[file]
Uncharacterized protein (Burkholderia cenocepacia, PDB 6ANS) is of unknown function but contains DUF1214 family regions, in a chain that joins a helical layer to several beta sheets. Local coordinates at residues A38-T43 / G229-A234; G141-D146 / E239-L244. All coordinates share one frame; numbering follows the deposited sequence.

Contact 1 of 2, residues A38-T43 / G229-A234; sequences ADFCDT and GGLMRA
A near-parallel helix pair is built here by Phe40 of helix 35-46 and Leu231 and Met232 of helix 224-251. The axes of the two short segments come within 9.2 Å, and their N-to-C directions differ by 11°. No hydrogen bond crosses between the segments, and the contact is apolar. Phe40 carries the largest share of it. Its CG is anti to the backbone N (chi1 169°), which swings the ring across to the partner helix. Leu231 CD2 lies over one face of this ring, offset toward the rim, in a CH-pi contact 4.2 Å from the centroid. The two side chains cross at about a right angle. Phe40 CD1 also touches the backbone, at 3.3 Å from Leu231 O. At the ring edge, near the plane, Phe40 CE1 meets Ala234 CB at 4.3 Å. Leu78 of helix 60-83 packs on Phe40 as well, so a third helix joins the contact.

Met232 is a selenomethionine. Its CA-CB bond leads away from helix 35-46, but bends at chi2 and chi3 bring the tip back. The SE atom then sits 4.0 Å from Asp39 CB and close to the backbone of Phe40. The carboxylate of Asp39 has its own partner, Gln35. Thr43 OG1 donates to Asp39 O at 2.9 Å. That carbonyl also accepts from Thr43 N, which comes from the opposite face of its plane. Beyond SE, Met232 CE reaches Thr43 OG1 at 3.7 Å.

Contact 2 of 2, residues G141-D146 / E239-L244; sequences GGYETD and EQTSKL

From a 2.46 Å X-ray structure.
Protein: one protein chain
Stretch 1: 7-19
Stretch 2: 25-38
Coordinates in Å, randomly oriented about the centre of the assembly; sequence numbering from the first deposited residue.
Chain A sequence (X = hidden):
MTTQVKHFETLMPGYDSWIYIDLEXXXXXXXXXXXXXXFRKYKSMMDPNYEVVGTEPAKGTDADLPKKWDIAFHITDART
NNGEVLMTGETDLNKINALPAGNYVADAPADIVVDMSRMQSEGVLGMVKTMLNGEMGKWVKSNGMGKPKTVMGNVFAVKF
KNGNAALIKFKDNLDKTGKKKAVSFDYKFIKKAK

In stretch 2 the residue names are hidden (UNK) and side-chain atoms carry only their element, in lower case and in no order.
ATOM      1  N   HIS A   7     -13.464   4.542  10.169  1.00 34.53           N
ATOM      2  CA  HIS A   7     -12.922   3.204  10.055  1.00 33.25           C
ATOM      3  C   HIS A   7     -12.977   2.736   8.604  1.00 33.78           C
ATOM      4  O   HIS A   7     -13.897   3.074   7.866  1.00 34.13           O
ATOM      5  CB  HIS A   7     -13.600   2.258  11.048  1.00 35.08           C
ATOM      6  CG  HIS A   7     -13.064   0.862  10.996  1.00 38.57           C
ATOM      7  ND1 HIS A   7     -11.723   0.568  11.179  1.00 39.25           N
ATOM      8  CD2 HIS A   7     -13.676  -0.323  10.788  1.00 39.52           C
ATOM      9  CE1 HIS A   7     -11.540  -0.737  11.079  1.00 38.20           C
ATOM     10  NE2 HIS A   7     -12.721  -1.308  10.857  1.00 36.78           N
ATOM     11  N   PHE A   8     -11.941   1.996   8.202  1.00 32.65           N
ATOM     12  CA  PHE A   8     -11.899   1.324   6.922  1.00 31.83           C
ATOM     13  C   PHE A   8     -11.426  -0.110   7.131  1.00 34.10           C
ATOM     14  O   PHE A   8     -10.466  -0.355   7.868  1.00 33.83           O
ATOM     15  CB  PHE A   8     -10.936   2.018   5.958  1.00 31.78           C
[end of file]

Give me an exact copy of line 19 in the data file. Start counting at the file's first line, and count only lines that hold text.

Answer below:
ATOM      4  O   HIS A   7     -13.897   3.074   7.866  1.00 34.13           O